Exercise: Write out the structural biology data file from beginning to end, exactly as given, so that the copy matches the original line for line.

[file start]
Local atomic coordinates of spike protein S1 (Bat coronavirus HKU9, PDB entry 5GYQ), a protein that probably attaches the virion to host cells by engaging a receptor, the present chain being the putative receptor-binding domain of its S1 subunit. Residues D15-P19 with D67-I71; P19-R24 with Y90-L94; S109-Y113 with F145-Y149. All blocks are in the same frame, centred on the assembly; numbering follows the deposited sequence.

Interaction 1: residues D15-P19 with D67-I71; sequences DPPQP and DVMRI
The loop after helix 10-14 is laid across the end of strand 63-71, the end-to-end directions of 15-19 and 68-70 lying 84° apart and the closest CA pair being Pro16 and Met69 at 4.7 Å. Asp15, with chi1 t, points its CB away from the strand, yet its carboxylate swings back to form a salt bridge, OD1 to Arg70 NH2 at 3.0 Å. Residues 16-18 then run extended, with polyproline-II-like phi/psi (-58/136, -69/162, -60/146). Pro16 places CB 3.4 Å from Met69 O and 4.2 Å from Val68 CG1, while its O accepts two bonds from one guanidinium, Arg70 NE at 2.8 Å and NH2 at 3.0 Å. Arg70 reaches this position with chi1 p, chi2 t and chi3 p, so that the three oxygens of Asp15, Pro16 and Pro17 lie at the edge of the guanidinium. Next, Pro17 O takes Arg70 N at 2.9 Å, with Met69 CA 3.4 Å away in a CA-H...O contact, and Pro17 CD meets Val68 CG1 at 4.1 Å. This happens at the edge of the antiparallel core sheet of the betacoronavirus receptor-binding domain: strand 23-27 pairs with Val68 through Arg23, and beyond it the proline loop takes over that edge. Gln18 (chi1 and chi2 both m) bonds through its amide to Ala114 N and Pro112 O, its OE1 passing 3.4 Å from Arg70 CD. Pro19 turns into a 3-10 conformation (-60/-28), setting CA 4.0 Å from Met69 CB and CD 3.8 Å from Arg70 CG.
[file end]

Local atomic coordinates of spike protein S1 (Bat coronavirus HKU9, PDB entry 5GYQ), a protein that probably attaches the virion to host cells by engaging a receptor, the present chain being the putative receptor-binding domain of its S1 subunit. Residues D15-P19 with D67-I71; P19-R24 with Y90-L94; S109-Y113 with F145-Y149. All blocks are in the same frame, centred on the assembly; numbering follows the deposited sequence.

Interaction 1: residues D15-P19 with D67-I71; sequences DPPQP and DVMRI
The loop after helix 10-14 is laid across the end of strand 63-71, the end-to-end directions of 15-19 and 68-70 lying 84° apart and the closest CA pair being Pro16 and Met69 at 4.7 Å. Asp15, with chi1 t, points its CB away from the strand, yet its carboxylate swings back to form a salt bridge, OD1 to Arg70 NH2 at 3.0 Å. Residues 16-18 then run extended, with polyproline-II-like phi/psi (-58/136, -69/162, -60/146). Pro16 places CB 3.4 Å from Met69 O and 4.2 Å from Val68 CG1, while its O accepts two bonds from one guanidinium, Arg70 NE at 2.8 Å and NH2 at 3.0 Å. Arg70 reaches this position with chi1 p, chi2 t and chi3 p, so that the three oxygens of Asp15, Pro16 and Pro17 lie at the edge of the guanidinium. Next, Pro17 O takes Arg70 N at 2.9 Å, with Met69 CA 3.4 Å away in a CA-H...O contact, and Pro17 CD meets Val68 CG1 at 4.1 Å. This happens at the edge of the antiparallel core sheet of the betacoronavirus receptor-binding domain: strand 23-27 pairs with Val68 through Arg23, and beyond it the proline loop takes over that edge. Gln18 (chi1 and chi2 both m) bonds through its amide to Ala114 N and Pro112 O, its OE1 passing 3.4 Å from Arg70 CD. Pro19 turns into a 3-10 conformation (-60/-28), setting CA 4.0 Å from Met69 CB and CD 3.8 Å from Arg70 CG.